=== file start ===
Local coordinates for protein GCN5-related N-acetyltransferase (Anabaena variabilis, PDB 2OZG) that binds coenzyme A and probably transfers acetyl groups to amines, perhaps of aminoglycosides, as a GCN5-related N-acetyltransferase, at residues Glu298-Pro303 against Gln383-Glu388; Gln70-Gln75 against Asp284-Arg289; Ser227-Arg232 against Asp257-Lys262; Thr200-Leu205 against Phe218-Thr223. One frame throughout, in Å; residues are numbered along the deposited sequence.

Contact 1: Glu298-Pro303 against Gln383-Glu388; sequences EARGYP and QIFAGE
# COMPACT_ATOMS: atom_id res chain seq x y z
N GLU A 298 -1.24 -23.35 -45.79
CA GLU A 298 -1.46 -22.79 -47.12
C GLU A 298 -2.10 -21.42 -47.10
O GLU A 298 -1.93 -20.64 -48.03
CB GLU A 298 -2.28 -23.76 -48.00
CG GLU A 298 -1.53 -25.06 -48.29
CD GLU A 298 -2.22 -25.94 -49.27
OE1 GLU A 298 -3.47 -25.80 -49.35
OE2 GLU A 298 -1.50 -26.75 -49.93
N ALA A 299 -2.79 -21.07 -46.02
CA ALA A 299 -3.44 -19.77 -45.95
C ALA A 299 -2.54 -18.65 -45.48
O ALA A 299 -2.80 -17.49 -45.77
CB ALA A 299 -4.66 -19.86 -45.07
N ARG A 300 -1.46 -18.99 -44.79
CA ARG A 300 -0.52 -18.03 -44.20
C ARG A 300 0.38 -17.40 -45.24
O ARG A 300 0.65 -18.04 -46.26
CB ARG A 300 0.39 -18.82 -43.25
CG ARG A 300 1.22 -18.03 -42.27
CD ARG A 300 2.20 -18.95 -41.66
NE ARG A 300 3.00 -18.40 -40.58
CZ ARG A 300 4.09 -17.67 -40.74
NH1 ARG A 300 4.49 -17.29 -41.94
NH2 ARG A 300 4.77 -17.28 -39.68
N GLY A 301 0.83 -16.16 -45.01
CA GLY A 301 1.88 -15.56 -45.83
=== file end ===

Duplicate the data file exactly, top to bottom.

Local coordinates for protein GCN5-related N-acetyltransferase (Anabaena variabilis, PDB 2OZG) that binds coenzyme A and probably transfers acetyl groups to amines, perhaps of aminoglycosides, as a GCN5-related N-acetyltransferase, at residues Glu298-Pro303 against Gln383-Glu388; Gln70-Gln75 against Asp284-Arg289; Ser227-Arg232 against Asp257-Lys262; Thr200-Leu205 against Phe218-Thr223. One frame throughout, in Å; residues are numbered along the deposited sequence.

Contact 1: Glu298-Pro303 against Gln383-Glu388; sequences EARGYP and QIFAGE
# COMPACT_ATOMS: atom_id res chain seq x y z
N GLU A 298 -1.24 -23.35 -45.79
CA GLU A 298 -1.46 -22.79 -47.12
C GLU A 298 -2.10 -21.42 -47.10
O GLU A 298 -1.93 -20.64 -48.03
CB GLU A 298 -2.28 -23.76 -48.00
CG GLU A 298 -1.53 -25.06 -48.29
CD GLU A 298 -2.22 -25.94 -49.27
OE1 GLU A 298 -3.47 -25.80 -49.35
OE2 GLU A 298 -1.50 -26.75 -49.93
N ALA A 299 -2.79 -21.07 -46.02
CA ALA A 299 -3.44 -19.77 -45.95
C ALA A 299 -2.54 -18.65 -45.48
O ALA A 299 -2.80 -17.49 -45.77
CB ALA A 299 -4.66 -19.86 -45.07
N ARG A 300 -1.46 -18.99 -44.79
CA ARG A 300 -0.52 -18.03 -44.20
C ARG A 300 0.38 -17.40 -45.24
O ARG A 300 0.65 -18.04 -46.26
CB ARG A 300 0.39 -18.82 -43.25
CG ARG A 300 1.22 -18.03 -42.27
CD ARG A 300 2.20 -18.95 -41.66
NE ARG A 300 3.00 -18.40 -40.58
CZ ARG A 300 4.09 -17.67 -40.74
NH1 ARG A 300 4.49 -17.29 -41.94
NH2 ARG A 300 4.77 -17.28 -39.68
N GLY A 301 0.83 -16.16 -45.01
CA GLY A 301 1.88 -15.56 -45.83